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Of Glass and Gold

At Manhattan Gold & Silver, we are pretty lenient about the forms of precious metal we can accept for refining. Unfortunately, there are a few cases where we need to draw the line, one of which is cranberry glass.

Also known as gold ruby glass, cranberry glass has a striking red hue that is achieved by adding gold to molten glass. This type of glass craft has been around for hundreds of years, but was especially popular in 19th century Britain. Around this time, a legend began to spread about the origin of the craft – that it was discovered when a nobleman flipped a gold coin into a molten glass mixture. However, all glassmakers dispute this theory because that “technique” simply doesn’t work.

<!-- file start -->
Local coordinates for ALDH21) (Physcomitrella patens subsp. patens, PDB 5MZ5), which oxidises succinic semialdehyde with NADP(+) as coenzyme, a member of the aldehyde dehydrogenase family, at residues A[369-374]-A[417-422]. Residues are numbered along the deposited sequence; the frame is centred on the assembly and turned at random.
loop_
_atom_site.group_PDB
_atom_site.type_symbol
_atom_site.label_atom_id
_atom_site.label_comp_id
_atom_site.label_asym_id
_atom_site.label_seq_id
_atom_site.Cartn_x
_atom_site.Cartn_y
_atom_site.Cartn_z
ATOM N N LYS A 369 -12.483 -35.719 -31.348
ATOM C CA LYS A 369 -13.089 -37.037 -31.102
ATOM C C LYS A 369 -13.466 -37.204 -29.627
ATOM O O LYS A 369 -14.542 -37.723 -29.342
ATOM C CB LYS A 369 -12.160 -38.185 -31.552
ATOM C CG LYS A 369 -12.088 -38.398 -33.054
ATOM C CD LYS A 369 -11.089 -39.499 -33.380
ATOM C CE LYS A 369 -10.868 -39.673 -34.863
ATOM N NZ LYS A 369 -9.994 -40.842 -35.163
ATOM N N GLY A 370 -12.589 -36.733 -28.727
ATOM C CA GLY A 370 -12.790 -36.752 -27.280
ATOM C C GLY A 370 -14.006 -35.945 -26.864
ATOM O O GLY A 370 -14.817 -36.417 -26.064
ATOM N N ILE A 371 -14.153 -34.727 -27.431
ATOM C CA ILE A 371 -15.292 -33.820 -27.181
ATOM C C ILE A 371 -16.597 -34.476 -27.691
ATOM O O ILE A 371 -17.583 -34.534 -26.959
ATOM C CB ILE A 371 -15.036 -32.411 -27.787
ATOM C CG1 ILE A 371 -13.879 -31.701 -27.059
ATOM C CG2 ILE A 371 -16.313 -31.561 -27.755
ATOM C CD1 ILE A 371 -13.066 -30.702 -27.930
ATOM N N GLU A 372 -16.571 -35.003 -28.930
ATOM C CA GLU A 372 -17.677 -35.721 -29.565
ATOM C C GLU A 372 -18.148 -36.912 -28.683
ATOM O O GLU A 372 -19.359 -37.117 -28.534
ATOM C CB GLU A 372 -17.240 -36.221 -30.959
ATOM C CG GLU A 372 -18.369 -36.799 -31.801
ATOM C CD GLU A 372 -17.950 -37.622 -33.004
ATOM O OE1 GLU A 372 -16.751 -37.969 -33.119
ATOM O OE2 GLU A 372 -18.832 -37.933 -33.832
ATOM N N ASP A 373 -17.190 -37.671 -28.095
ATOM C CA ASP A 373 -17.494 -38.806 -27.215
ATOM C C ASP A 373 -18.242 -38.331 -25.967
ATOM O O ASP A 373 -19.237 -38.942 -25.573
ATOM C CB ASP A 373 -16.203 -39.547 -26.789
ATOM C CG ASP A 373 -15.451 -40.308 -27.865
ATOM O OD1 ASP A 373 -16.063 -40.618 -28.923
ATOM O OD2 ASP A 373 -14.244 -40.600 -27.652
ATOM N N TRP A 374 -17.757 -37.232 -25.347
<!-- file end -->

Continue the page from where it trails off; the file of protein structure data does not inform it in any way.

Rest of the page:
To make cranberry glass, gold must first be dissolved in a mixture of nitric and hydrochloric acids (an extremely powerful acid known to chemists as aqua regia) before it is added to glass. Cranberry glass requires a high-level technique and expensive ingredients, so it’s almost as rare as the gold that goes into it.

Cranberry glass vases or decanters make for stunning centerpiece displays. Surely, the timeless appeal of this glass explains why it has persisted through the ages.

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